NATIONAL BUREAU OF ECONOMIC RESEARCH
NATIONAL BUREAU OF ECONOMIC RESEARCH

Does Agriculture Generate Local Economic Spillovers? Short-run and Long-run Evidence from the Ogallala Aquifer

Richard Hornbeck, Pinar Keskin

NBER Working Paper No. 18416
Issued in September 2012
NBER Program(s):   DAE   EEE   EFG

Agricultural development may support broader economic development, though agricultural expansion may also crowd-out local non-agricultural activity. On the United States Plains, areas over the Ogallala aquifer experienced windfall agricultural gains when post-WWII technologies increased farmers' access to groundwater. Comparing counties over the Ogallala with nearby similar counties, local non-agricultural sectors experienced only short-run benefits. Despite substantial persistent agricultural gains, there was no long-run expansion of local non-agricultural sectors and there are some indications of crowd-out. With the benefit of long-run historical perspective, supporting local agricultural production does not appear to generate local economic spillovers that might justify its distortionary impacts.

download in pdf format
   (1037 K)

email paper

Machine-readable bibliographic record - MARC, RIS, BibTeX

Document Object Identifier (DOI): 10.3386/w18416

Published: Richard Hornbeck & Pinar Keskin, 2015. "Does Agriculture Generate Local Economic Spillovers? Short-Run and Long-Run Evidence from the Ogallala Aquifer," American Economic Journal: Economic Policy, American Economic Association, vol. 7(2), pages 192-213, May. citation courtesy of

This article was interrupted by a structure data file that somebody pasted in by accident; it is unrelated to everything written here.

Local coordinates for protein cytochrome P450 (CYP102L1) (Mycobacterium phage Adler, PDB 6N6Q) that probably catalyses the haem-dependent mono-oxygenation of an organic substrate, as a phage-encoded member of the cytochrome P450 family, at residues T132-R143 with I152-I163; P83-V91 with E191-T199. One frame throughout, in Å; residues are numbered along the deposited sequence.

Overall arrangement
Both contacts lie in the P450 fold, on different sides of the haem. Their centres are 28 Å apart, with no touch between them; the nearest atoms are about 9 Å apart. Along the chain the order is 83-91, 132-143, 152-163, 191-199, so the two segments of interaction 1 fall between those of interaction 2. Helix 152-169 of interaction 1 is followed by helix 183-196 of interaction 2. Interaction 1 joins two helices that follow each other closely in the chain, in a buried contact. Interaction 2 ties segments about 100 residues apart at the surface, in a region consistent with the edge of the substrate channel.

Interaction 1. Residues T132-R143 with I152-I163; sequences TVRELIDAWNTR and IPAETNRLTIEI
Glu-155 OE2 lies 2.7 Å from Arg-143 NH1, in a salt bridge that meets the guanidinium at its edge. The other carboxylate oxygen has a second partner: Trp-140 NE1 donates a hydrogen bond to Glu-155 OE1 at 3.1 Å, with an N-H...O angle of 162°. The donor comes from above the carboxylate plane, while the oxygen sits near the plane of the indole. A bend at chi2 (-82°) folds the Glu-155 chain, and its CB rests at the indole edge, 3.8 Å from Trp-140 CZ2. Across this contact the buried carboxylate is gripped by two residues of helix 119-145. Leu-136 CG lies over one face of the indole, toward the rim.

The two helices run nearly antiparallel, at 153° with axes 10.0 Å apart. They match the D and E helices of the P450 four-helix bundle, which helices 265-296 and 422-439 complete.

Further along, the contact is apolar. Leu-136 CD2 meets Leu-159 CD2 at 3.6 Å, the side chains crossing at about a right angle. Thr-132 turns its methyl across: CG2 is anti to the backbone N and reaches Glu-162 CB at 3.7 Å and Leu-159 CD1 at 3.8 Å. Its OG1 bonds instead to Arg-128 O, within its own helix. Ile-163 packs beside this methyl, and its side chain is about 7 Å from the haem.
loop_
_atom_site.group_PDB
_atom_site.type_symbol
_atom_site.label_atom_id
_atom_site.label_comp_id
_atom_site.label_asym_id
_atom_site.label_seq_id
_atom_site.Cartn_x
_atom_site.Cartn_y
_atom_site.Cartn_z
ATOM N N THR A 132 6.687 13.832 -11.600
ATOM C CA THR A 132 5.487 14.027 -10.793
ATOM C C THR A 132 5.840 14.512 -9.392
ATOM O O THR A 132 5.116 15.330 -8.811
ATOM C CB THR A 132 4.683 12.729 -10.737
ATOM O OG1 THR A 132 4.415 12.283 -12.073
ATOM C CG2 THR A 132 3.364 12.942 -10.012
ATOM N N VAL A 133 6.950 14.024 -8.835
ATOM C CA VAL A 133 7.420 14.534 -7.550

Users who downloaded this paper also downloaded these:
Hornbeck and Keskin w17625 The Evolving Impact of the Ogallala Aquifer: Agricultural Adaptation to Groundwater and Climate
Thorbecke Introduction to "The Role of Agriculture in Economic Development"
Gollin and Rogerson w15863 Agriculture, Roads, and Economic Development in Uganda
Broner, Bustos, and Carvalho w18337 Sources of Comparative Advantage in Polluting Industries
Burke, Dykema, Lobell, Miguel, and Satyanath w17092 Incorporating Climate Uncertainty into Estimates of Climate Change Impacts, with Applications to U.S. and African Agriculture
 
Publications
Activities
Meetings
NBER Videos
Themes
Data
People
About

National Bureau of Economic Research, 1050 Massachusetts Ave., Cambridge, MA 02138; 617-868-3900; email: info@nber.org

Contact Us